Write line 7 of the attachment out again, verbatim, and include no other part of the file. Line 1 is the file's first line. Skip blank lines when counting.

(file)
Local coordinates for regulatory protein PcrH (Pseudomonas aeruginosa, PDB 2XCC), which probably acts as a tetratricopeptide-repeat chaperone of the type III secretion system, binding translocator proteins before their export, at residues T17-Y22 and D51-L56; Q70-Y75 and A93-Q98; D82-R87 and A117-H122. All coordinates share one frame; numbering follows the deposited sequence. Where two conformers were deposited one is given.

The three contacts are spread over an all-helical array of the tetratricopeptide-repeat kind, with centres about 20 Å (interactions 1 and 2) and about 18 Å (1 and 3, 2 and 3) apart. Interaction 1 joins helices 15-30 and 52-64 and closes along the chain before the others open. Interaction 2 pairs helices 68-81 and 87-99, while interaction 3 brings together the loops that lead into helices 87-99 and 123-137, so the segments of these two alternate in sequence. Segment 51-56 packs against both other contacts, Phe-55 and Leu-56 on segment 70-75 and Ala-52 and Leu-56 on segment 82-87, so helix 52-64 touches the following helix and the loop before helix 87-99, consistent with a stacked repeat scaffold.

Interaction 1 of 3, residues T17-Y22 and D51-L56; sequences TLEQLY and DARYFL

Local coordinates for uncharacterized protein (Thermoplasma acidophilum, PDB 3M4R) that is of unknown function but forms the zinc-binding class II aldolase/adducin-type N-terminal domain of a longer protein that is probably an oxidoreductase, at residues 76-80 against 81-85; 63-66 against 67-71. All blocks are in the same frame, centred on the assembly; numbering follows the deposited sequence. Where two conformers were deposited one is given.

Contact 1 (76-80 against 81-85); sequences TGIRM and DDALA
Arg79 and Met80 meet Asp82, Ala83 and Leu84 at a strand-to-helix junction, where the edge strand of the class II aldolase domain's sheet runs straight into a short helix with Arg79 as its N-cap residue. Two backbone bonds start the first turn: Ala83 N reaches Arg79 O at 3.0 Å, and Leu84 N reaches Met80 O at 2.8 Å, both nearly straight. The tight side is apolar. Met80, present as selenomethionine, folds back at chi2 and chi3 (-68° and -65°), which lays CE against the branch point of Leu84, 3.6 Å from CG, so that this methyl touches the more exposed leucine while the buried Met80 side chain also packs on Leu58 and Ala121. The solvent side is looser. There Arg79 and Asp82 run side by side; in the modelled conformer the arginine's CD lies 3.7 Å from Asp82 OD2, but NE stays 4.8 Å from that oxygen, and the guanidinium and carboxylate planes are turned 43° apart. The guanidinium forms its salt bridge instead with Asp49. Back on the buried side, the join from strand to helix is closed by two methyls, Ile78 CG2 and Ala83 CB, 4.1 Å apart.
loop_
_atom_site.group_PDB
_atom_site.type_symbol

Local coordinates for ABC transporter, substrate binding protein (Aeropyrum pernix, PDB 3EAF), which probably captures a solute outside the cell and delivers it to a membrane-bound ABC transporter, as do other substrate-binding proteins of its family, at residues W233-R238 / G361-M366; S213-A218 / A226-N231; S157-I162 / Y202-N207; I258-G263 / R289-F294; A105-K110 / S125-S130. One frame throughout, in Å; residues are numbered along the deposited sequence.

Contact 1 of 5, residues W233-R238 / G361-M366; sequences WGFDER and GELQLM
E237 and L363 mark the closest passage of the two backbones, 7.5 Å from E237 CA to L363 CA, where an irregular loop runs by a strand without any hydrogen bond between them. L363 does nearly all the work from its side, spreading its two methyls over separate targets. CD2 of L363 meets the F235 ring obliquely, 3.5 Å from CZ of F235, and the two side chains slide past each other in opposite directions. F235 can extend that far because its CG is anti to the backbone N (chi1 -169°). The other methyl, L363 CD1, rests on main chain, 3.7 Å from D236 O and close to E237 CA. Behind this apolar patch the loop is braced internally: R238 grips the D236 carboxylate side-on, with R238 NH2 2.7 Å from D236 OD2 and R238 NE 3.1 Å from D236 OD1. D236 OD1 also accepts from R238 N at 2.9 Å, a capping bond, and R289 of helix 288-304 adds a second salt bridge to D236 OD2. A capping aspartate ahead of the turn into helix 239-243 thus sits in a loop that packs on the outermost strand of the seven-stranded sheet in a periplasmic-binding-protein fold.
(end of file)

loop_